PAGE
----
Bill McBride, president and chief operating officer of Club One Inc. in San Francisco, agrees, saying, “We have seen a lot of growth in our circuit programming. These programs have three primary benefits: (1) team accountability—people show up when they belong and are committed to a group; (2) community—they form relationships and bonds with the group, and this increases adherence and enjoyment; and (3) cost-effectiveness—for the client, club and trainer.”
Group exercise classes remain popular with the facilities surveyed; 84% provide this service to their clients. The average number of group exercise classes on the schedule in an average week is 43, with approximately 35 people participating per class. Group exercise classes are taught for a variety of durations, with 60 minutes (87%) and 45 minutes (38%) being the most popular.
Over the past 10 years, dance (e.g., urban street, funk, hip-hop), branded choreography (e.g., Zumba®) and cycling-based classes (indoor) have continued to grow exponentially. The largest declines have occurred in step aerobics, martial arts–based aerobics, boxing-based/kickboxing classes, “aerobics” (all types combined) and combination/hybrid classes. While it’s true that these formats have seen big declines, it should be noted that the majority of the 13 group exercise formats on the survey are offered at only about half of the facilities.
Gregor says trends in group exercise will continue to change as class formats evolve. “More and more men are attending group exercise classes that focus on strength, cycling, martial arts and mind-body,” she says. “More classes are geared specifically toward seniors, teens and children. In addition, we’ve seen instructors evolve as well. Today’s instructors are taking more of a ‘coaching’ approach. They teach not only a movement, but the meaning behind it and how to properly perform it for maximum benefit, thereby keeping participants motivated and focused.”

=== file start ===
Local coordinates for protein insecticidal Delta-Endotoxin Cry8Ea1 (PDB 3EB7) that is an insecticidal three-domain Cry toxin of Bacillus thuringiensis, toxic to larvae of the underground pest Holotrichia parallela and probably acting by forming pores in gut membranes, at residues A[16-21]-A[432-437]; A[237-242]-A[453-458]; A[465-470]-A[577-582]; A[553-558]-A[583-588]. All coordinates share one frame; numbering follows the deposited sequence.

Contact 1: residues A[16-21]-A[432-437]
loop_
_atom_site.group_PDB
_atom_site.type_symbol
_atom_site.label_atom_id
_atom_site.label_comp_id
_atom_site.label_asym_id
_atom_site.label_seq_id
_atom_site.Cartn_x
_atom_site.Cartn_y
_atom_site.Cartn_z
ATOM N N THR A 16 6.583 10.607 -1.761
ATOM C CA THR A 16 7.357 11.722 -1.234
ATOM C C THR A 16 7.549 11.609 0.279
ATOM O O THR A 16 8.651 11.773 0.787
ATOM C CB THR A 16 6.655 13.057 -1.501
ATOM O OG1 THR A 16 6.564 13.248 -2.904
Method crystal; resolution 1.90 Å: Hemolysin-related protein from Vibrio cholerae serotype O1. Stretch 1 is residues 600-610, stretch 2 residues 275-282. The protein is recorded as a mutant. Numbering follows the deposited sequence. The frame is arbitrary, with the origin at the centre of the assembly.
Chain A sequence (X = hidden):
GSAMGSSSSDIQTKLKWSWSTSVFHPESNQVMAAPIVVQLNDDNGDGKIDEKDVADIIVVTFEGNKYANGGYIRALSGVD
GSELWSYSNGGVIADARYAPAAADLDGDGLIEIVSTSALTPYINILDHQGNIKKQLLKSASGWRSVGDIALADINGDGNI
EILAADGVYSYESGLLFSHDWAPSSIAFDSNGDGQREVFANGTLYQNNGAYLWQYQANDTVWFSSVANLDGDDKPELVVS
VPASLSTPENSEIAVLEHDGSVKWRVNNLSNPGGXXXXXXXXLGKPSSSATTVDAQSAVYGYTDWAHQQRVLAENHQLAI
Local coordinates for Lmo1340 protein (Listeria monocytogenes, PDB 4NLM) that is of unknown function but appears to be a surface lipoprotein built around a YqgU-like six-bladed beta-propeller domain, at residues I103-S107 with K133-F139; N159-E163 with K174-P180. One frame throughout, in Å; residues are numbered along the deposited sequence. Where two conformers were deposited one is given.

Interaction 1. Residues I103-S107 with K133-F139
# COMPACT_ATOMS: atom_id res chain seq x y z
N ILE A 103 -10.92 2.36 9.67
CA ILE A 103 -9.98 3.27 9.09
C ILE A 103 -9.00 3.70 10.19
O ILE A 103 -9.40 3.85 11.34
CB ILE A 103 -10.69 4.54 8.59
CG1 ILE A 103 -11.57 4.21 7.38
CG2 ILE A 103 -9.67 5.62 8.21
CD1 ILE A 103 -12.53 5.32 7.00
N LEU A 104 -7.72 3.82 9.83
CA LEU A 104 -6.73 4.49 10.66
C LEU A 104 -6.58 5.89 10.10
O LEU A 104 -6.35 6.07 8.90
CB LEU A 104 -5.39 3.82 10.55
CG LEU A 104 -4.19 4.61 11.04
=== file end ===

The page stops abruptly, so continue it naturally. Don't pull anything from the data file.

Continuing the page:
The majority of respondents’ facilities (97%) service the apparently healthy client through many programming options. However, there seems to be a missing link between clients who need specialized training and current programming options. For example, 80% of the facilities surveyed have members with special medical needs (e.g., diabetes, arthritis, obesity), but only 43% of facilities report providing specialized exercise options for these chronic medical conditions. While 89% of the facilities have older-adult members, only 52% offer classes for seniors. In addition, 83% of facilities report having clients with chronic or temporary injuries, but only 51% offer postrehab following an injury.
Cody Sipe, PhD, associate professor and director of clinical research in the physical therapy program at Harding University in Searcy, Arkansas, believes that as a whole, the fitness industry is way behind many other industries that have realized that our population is rapidly aging. “The 55+ population is exploding, which is why there are so many members and clients with chronic diseases or in need of postrehabilitation,” he says. “Unfortunately, it seems that the majority of trainers are still stuck in a time warp focused exclusively on the young, healthy client. While there will always be a market (although it is shrinking) of 20- and 30-year-olds, the reality is that the mature market (Baby Boomers and seniors) is growing exponentially, and they are in need of different kinds of specialized services. The unfortunate fact is that many fitness professionals are leaving lots of money on the table because they do not have the appropriate expertise.”